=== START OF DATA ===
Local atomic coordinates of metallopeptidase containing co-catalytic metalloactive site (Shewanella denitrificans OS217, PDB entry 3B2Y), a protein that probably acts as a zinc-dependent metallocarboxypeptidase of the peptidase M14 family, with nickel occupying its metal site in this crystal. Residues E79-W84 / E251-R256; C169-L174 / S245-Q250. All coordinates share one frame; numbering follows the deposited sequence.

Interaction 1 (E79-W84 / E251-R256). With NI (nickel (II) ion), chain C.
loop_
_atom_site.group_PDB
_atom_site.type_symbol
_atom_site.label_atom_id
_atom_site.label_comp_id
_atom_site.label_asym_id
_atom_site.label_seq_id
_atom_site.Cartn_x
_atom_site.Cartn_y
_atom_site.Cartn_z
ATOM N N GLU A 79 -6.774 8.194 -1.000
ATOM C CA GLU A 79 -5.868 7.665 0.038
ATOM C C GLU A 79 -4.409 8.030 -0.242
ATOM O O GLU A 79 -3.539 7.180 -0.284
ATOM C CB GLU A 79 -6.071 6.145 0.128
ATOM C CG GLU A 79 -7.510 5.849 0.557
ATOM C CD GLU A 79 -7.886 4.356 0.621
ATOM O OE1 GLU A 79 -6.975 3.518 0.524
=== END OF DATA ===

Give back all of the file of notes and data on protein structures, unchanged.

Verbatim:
Local atomic coordinates of metallopeptidase containing co-catalytic metalloactive site (Shewanella denitrificans OS217, PDB entry 3B2Y), a protein that probably acts as a zinc-dependent metallocarboxypeptidase of the peptidase M14 family, with nickel occupying its metal site in this crystal. Residues E79-W84 / E251-R256; C169-L174 / S245-Q250. All coordinates share one frame; numbering follows the deposited sequence.

Interaction 1 (E79-W84 / E251-R256). With NI (nickel (II) ion), chain C.
loop_
_atom_site.group_PDB
_atom_site.type_symbol
_atom_site.label_atom_id
_atom_site.label_comp_id
_atom_site.label_asym_id
_atom_site.label_seq_id
_atom_site.Cartn_x
_atom_site.Cartn_y
_atom_site.Cartn_z
ATOM N N GLU A 79 -6.774 8.194 -1.000
ATOM C CA GLU A 79 -5.868 7.665 0.038
ATOM C C GLU A 79 -4.409 8.030 -0.242
ATOM O O GLU A 79 -3.539 7.180 -0.284
ATOM C CB GLU A 79 -6.071 6.145 0.128
ATOM C CG GLU A 79 -7.510 5.849 0.557
ATOM C CD GLU A 79 -7.886 4.356 0.621
ATOM O OE1 GLU A 79 -6.975 3.518 0.524